A rope passed down through the generations frames an African American family’s story as they journey north during the time of the Great Migration.
February marks Black History Month which is a great opportunity to share stories about the grace and achievements of black inventors, civil rights leaders, and entertainers. It’s also an excellent time to read some stories that bridge the racial divide. Stories that feature African American protagonists in tales that transcend race and ethnicity.
In “This Is the Rope” by Jacqueline Woodson a piece of rope follows a family through generations. Then family and community merge in “The Hula-Hooping Queen” by Thelma Lynne Godin. A little friendly competition takes place as well. And speaking of competition “The Quickest Kid in Clarksville” by Pat Zietlow Miller tries to determine whose feet are the fastest. New sneakers always make you think you can run like Usain Bolt but these young girls living in Clarkville, TN in the 1960’s have a different hero to chase.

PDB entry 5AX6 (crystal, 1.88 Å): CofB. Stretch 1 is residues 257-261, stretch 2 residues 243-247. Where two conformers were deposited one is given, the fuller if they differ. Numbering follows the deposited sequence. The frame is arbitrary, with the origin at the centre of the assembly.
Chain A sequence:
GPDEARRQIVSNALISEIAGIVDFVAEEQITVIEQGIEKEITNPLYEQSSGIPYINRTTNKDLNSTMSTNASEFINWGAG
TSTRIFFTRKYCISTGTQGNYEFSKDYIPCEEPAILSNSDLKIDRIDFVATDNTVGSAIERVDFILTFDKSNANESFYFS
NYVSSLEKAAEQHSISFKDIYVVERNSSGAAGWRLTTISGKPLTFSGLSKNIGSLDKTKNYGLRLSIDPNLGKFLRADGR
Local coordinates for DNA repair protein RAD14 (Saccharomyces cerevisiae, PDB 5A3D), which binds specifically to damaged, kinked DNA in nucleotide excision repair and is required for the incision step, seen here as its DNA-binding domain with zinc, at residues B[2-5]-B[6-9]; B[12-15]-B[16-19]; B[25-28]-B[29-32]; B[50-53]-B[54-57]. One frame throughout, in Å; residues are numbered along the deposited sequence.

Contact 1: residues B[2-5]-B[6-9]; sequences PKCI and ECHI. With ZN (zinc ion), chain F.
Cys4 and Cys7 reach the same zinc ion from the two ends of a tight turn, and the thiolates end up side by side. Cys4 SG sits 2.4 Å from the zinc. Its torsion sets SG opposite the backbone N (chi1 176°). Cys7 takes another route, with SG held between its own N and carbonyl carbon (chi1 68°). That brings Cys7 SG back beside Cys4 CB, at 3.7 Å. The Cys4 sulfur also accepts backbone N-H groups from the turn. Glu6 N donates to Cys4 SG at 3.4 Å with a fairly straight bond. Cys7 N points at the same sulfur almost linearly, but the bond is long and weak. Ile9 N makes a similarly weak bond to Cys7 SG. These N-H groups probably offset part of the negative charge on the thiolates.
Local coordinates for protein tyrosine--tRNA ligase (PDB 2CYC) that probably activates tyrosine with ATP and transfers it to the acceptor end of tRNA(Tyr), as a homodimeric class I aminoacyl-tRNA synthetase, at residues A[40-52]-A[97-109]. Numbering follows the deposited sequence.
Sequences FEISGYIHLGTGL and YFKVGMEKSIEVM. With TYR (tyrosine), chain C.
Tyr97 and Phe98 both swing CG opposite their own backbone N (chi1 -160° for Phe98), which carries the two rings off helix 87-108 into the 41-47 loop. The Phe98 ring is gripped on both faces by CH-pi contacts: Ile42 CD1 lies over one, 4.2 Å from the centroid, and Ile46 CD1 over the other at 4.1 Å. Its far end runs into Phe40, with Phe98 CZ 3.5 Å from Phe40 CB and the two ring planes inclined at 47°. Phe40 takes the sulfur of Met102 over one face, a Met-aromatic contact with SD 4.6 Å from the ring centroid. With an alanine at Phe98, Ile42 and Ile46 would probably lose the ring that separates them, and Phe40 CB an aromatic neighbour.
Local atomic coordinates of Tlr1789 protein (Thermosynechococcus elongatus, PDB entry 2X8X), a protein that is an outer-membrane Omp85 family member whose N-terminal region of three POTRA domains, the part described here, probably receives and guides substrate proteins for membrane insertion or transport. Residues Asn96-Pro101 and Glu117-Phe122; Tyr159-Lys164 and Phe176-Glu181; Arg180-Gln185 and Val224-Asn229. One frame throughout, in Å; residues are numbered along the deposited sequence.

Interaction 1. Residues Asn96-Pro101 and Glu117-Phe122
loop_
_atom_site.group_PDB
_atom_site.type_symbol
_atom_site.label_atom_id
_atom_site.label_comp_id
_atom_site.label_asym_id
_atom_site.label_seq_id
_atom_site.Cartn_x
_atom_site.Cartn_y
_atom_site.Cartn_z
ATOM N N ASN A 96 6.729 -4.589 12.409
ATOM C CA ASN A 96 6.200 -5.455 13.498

Kameeka is confident that today she will finally beat her rival, Jamara, and become the Hula-Hoopin’ Queen of 139th Street. But then Mama reminds her that today is their neighbour Miz Adeline’s birthday, and Kameeka has to get ready for the party they are hosting. But then Miz Adeline’s confesses something too: she’s also got the itch – the hula-hoopin’ itch! Her fingers start snappin’. Her hips start swingin’. Soon everyone’s hips are swinging as the party spills out onto the street. The whole neighbourhood’s got the itch – the hula-hoopin’ itch!
Growing up in the segregated town of Clarksville, Tennessee in the 1960s, Alta’s family cannot afford to buy her new sneakers–but she still plans to attend the parade celebrating her hero Wilma Rudolph’s three Olympic gold medals. You can also check out this title as eBook on OverDrive/Libby, as eBook on Hoopla or as eAudio on Hoopla.